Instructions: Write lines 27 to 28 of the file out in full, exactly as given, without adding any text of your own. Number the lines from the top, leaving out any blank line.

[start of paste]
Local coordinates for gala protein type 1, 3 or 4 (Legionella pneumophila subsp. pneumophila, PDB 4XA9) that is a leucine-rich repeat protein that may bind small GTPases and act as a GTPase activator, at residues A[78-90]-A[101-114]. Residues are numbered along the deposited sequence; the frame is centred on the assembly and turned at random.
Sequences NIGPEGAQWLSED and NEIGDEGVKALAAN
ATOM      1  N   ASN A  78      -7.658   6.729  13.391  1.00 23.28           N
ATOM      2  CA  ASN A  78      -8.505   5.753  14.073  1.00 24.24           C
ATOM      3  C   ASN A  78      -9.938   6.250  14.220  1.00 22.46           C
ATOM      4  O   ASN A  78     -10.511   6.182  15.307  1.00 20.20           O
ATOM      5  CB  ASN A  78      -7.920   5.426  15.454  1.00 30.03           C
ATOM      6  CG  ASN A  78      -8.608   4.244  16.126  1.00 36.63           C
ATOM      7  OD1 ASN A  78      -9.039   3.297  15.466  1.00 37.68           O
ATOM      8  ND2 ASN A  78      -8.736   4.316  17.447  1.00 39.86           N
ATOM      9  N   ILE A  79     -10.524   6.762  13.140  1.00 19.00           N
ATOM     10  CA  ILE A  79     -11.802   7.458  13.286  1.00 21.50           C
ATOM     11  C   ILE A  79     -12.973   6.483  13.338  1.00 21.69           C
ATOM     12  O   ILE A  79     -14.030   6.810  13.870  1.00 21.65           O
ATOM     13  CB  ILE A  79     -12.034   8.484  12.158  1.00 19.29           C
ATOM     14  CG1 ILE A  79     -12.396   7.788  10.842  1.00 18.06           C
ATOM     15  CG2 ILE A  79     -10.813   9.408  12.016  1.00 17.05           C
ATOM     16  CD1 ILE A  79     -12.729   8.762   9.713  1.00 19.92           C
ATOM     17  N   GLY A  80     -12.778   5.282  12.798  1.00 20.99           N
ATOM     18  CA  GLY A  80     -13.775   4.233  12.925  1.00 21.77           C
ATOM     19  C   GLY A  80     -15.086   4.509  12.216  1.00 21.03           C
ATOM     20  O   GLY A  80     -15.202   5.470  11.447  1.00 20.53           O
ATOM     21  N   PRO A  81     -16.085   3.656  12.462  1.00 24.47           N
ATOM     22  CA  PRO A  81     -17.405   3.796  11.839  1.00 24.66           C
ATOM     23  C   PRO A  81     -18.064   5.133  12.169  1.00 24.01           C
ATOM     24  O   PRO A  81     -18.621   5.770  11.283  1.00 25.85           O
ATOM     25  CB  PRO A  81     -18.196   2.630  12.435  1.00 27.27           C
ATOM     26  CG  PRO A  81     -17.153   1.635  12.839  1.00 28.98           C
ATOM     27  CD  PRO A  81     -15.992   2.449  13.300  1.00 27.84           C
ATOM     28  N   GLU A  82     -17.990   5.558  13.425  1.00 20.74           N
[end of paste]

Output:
ATOM     25  CB  PRO A  81     -18.196   2.630  12.435  1.00 27.27           C
ATOM     26  CG  PRO A  81     -17.153   1.635  12.839  1.00 28.98           C